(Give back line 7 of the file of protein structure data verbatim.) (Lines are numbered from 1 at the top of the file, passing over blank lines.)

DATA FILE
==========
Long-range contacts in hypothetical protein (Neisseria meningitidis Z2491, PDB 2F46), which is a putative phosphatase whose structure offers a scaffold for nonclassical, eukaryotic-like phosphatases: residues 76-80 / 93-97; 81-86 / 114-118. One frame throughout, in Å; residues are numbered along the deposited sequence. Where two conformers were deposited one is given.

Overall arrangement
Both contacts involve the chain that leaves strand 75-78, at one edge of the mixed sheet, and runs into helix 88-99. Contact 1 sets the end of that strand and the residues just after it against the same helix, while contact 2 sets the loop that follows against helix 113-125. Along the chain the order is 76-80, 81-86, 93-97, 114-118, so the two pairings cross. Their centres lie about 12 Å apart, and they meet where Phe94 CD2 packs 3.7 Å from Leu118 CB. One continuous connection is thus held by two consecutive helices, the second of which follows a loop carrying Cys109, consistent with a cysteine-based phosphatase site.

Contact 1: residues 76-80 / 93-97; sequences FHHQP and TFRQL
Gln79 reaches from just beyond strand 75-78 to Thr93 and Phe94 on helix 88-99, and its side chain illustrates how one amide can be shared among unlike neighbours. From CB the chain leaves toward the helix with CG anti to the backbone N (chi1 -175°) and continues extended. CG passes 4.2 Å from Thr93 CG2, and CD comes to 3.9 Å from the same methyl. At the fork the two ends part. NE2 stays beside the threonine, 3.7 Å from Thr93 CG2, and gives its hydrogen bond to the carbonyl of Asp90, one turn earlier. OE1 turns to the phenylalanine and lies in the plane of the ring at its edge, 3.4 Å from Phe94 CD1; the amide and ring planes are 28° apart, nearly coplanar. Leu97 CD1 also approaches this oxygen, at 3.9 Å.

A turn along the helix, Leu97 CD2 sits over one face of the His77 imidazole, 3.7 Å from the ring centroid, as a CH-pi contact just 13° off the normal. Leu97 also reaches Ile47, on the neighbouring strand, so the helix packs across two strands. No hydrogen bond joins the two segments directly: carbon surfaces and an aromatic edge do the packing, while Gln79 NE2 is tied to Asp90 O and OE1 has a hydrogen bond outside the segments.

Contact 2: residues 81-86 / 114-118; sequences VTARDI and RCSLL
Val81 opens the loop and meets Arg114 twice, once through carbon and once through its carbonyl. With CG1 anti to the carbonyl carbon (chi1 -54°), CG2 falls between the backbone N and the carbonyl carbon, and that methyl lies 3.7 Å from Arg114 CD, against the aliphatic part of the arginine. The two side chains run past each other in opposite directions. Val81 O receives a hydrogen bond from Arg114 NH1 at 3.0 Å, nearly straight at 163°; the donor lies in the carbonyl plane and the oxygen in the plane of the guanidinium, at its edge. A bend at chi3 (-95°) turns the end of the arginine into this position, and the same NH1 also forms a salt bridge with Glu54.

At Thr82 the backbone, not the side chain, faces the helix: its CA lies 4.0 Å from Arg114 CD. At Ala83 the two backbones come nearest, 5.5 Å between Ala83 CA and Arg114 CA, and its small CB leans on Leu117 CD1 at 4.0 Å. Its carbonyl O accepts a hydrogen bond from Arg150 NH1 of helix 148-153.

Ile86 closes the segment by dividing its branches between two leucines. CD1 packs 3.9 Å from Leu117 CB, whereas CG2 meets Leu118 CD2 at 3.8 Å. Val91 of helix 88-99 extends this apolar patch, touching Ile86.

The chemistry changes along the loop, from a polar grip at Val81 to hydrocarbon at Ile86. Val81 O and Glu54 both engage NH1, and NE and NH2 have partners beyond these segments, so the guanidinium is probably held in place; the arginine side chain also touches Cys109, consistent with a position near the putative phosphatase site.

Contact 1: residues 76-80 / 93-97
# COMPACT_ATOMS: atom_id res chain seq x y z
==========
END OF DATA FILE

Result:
Contact 2: residues 81-86 / 114-118; sequences VTARDI and RCSLL